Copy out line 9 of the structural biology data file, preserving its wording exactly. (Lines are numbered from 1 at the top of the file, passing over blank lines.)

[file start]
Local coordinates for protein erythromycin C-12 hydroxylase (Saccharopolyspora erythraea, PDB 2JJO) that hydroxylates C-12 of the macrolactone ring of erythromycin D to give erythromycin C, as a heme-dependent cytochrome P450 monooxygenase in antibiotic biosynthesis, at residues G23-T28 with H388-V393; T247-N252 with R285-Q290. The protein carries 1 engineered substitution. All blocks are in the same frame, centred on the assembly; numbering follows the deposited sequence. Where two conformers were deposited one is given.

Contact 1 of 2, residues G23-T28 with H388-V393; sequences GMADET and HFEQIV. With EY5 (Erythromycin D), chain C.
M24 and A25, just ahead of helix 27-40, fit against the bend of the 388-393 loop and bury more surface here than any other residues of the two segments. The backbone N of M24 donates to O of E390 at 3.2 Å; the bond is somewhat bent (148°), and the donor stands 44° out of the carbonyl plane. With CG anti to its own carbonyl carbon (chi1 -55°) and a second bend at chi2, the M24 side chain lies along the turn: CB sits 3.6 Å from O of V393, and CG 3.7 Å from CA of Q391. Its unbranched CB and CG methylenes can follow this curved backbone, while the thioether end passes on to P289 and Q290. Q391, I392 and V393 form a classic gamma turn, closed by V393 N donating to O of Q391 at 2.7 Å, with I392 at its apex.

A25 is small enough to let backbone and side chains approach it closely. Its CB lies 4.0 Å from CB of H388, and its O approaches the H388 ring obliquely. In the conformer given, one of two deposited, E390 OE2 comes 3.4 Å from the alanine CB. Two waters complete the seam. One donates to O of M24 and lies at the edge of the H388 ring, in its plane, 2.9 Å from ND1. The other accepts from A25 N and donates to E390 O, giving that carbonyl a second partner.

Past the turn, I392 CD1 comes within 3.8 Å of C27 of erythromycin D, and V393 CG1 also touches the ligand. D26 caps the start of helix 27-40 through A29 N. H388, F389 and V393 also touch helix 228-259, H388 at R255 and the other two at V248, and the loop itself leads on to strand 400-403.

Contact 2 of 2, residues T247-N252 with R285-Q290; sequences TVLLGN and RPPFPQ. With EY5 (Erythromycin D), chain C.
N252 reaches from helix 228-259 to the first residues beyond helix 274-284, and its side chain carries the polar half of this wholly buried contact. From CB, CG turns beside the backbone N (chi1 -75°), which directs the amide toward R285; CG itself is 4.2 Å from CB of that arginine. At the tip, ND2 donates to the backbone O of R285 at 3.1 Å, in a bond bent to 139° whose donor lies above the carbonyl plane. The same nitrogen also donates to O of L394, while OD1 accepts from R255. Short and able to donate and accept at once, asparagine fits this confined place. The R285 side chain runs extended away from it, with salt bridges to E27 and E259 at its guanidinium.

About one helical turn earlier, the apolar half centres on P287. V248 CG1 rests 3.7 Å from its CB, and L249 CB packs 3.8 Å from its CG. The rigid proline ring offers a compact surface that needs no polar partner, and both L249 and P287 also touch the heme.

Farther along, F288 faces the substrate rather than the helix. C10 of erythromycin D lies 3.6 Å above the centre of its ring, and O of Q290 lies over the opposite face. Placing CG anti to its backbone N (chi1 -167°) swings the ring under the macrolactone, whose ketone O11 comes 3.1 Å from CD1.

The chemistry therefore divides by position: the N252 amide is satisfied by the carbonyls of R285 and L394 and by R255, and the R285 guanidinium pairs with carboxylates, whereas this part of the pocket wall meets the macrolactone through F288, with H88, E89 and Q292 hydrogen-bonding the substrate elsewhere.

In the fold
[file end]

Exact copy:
Farther along, F288 faces the substrate rather than the helix. C10 of erythromycin D lies 3.6 Å above the centre of its ring, and O of Q290 lies over the opposite face. Placing CG anti to its backbone N (chi1 -167°) swings the ring under the macrolactone, whose ketone O11 comes 3.1 Å from CD1.